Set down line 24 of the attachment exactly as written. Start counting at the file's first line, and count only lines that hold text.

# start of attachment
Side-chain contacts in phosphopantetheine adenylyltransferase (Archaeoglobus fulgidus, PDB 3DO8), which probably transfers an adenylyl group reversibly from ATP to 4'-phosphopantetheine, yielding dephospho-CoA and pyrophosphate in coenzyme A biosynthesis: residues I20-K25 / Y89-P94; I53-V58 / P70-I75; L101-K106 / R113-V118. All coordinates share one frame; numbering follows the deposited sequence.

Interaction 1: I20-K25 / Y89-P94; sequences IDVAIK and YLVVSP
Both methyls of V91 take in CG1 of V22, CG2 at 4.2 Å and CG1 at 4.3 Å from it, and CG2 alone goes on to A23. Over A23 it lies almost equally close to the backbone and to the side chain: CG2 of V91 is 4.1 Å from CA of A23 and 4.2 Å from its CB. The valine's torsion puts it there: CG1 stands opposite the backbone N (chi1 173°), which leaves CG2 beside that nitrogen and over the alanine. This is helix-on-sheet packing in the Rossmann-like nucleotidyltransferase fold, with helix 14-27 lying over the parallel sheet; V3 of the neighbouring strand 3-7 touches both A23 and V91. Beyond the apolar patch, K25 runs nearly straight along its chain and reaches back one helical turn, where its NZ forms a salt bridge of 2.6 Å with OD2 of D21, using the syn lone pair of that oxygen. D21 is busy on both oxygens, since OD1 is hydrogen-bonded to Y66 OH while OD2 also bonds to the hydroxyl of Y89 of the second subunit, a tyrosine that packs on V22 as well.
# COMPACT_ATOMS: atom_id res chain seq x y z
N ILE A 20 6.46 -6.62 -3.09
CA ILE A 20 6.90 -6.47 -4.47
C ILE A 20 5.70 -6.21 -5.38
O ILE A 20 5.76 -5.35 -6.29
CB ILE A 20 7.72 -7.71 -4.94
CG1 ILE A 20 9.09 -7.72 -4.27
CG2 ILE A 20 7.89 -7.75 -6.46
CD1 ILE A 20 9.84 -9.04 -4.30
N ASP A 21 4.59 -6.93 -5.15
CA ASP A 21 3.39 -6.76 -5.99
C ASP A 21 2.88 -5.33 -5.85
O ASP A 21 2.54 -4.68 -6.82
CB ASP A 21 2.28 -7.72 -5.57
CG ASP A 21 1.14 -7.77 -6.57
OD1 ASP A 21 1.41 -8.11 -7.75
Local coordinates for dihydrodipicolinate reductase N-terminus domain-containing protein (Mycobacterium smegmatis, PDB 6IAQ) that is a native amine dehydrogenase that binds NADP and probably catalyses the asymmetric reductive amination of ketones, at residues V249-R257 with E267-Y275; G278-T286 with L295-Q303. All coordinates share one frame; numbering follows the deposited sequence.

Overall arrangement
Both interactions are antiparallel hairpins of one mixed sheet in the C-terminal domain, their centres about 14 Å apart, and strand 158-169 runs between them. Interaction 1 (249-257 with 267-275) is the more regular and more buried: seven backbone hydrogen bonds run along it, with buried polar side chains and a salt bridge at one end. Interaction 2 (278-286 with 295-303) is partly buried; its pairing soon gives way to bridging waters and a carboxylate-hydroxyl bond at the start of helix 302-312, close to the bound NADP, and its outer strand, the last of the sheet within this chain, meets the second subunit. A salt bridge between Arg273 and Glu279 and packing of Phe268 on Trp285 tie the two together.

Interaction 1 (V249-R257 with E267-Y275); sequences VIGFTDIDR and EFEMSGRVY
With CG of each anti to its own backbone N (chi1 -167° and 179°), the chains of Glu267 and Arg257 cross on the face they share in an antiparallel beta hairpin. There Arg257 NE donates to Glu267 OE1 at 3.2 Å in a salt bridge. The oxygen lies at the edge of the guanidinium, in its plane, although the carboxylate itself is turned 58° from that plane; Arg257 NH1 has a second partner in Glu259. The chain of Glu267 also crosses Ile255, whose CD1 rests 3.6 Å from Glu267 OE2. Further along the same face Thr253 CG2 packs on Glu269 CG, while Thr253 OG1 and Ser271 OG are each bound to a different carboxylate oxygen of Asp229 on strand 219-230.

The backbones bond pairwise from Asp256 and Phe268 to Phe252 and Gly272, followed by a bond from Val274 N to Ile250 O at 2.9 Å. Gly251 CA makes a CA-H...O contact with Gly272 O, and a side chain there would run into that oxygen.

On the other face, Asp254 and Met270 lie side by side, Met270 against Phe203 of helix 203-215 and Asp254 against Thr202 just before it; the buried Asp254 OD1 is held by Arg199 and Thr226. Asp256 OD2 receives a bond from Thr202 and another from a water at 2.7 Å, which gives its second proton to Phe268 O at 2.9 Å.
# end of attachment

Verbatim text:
With CG of each anti to its own backbone N (chi1 -167° and 179°), the chains of Glu267 and Arg257 cross on the face they share in an antiparallel beta hairpin. There Arg257 NE donates to Glu267 OE1 at 3.2 Å in a salt bridge. The oxygen lies at the edge of the guanidinium, in its plane, although the carboxylate itself is turned 58° from that plane; Arg257 NH1 has a second partner in Glu259. The chain of Glu267 also crosses Ile255, whose CD1 rests 3.6 Å from Glu267 OE2. Further along the same face Thr253 CG2 packs on Glu269 CG, while Thr253 OG1 and Ser271 OG are each bound to a different carboxylate oxygen of Asp229 on strand 219-230.